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PHO Microbiology Rounds: Enzyme bases microbial biofilm disruptors
Wednesday, May 24, 2017 02:00 pm to 03:00 pm
Venue: Public Health Ontario. 661 University Avenue. 17th floor. Boardroom 17-53
Infectious Diseases; Emergency Preparedness; Health Promotion; Laboratory Testing and Sciences
City: Toronto
Type: PHO Rounds: Microbiology
Format: In Person; Webinar
Microbial biofilms are a significant medical problem involved in ~80% of chronic infections. A key component of the biofilm in many microbial species are long chains of sugars called exopolysaccharides. These polymers are produced by bacteria and fungi, and involved in initial colonization as adhesins, provide three-dimensional structure to the biofilm, and from a disease perspective offer protection against antimicrobial agents and immune defense mechanisms. Our functional characterization of the exopolysaccharides Pel and Psl from Pseudomonas aeruginosa and galactosaminogalactan (GAG) from the fungus Aspergillis fumigatus has led to the identification of several polymer degrading enyzmes. We have found that these enzymes are non-cytotoxic in vitro, rapidly disrupt established biofilms, increase the susceptibility of microbes to neutrophil killing and potentiate the effect of antimicrobials.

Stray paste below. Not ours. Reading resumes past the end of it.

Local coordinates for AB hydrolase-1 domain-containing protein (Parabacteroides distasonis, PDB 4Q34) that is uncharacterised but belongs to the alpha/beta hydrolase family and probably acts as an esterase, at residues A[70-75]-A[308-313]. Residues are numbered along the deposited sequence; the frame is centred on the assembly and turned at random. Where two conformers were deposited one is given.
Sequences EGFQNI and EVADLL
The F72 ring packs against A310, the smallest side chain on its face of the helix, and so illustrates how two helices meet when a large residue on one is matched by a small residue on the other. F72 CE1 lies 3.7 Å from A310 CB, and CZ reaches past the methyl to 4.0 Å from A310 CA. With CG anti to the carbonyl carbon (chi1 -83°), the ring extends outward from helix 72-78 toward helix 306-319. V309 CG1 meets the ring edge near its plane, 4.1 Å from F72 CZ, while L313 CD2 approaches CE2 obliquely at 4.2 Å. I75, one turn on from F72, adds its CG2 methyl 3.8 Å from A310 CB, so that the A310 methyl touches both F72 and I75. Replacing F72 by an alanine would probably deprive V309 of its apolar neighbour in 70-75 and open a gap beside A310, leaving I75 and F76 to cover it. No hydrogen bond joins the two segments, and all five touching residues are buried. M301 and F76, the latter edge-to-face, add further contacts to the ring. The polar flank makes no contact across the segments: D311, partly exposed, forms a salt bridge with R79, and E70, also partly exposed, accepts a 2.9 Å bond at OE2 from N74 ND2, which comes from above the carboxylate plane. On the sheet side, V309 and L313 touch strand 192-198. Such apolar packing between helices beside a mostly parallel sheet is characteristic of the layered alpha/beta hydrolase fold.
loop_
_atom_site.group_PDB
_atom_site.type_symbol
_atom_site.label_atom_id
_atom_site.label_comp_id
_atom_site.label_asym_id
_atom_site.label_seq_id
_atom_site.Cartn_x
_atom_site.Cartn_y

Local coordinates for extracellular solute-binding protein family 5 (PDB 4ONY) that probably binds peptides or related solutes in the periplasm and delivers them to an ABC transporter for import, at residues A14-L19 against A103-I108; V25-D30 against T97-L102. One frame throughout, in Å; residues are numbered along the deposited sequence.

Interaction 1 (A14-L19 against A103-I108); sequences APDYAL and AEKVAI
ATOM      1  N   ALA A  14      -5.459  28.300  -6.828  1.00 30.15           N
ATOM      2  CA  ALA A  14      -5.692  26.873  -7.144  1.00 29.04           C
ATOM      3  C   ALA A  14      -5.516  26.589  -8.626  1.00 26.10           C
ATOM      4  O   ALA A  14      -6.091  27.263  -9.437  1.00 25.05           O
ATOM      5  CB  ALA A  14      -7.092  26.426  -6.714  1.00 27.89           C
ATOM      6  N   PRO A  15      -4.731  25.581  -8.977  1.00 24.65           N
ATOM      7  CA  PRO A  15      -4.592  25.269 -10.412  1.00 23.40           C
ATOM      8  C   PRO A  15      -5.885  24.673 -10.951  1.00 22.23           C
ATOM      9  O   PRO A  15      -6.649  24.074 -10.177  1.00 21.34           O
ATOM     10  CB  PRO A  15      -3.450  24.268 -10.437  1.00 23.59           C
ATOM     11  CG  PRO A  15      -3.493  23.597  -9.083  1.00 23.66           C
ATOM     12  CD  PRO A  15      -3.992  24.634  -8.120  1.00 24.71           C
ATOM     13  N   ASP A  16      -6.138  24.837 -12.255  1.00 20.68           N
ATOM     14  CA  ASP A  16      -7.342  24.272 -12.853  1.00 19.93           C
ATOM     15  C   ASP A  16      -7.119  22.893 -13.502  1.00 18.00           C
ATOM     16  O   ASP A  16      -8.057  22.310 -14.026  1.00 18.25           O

In this presentation, Dr Howell will focus on describing the role of sugar polymers in biofilm formation and how they are made and more importantly, will highlight their role and impact in chronic infections. Dr Howell will also discuss the contributions that basic discovery research has made in developing new therapeutics.

Presenter: Dr. P. Lynne Howell

Dr. Howell is a Senior Scientist in the Program in Molecular Medicine at SickKids, and a Professor in the Department of Biochemistry at the U of T. She has more than 25 years experience as an independent investigator. Dr. Howell holds a Tier I Canada Research Chair in Structural Biology and was Head of the Program in Molecular Medicine at SickKids from 2002-2014 and Associate Chief, Research Integration and Communication 2014-2016.
DISCLAIMER: The opinions expressed by speakers and moderators do not necessarily reflect the official policies or views of Public Health Ontario, nor does the mention of trade names, commercial practices, or organizations imply endorsement by Public Health Ontario.
Please note that you will receive details on how to join the webinar after registering for this event.
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